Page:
This article presents an overview of research funded by the U.S. Justice Department's National Institute of justice (NIJ) that addresses the features of and countermeasures for human trafficking.
The United Nations defines "human trafficking" as "the recruitment, transportation, transfer, harboring, or receipt of persons by improper means (such as force, abduction, fraud, or coercion) for an improper purpose, including forced labor or sexual exploitation." The United Nations passed a convention to address human trafficking; and in 2000, the U.S. Congress enacted the Victims of Trafficking and Violence Protection Act (TVPA). In facilitating the implementation of the TVPA, NIJ has made human trafficking a research priority. The five areas of NIJ research on human trafficking are the nature and extent of trafficking, the identification and investigation of traffickers, the prosecution of traffickers, services for trafficking victims, and a reduction in the demand for trafficking. One study found that 71 percent of trafficking victims surveyed came to the United States legally on a temporary visa; however, by the time they escaped from their labor trafficking situation, 69 percent had lapsed visas. This enabled employers to use workers' lapsed visas as a means of threatening and controlling them. Another NIJ-funded research project developed, tested, and validated a screening tool for victims of human trafficking that has facilitated the identification of victims, as well as the investigation and prosecution of traffickers. 9 notes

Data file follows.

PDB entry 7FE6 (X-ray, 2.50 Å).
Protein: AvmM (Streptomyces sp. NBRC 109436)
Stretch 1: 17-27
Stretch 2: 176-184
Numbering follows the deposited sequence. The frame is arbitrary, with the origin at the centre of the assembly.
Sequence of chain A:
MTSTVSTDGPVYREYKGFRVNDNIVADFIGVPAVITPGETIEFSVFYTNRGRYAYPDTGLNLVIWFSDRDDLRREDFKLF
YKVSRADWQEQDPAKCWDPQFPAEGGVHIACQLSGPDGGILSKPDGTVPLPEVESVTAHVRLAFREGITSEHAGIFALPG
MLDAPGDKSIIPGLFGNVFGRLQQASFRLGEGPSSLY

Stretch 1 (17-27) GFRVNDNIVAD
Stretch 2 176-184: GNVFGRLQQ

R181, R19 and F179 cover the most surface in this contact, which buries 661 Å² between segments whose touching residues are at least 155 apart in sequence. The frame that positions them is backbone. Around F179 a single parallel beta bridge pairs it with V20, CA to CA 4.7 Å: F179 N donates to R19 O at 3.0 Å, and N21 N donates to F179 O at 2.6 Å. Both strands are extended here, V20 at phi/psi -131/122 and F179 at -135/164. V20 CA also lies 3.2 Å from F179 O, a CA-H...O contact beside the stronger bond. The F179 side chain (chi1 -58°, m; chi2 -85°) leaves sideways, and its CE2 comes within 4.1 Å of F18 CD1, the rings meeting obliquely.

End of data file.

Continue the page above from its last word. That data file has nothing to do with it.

Report (Grant Sponsored)
Date Published: June 1, 2019
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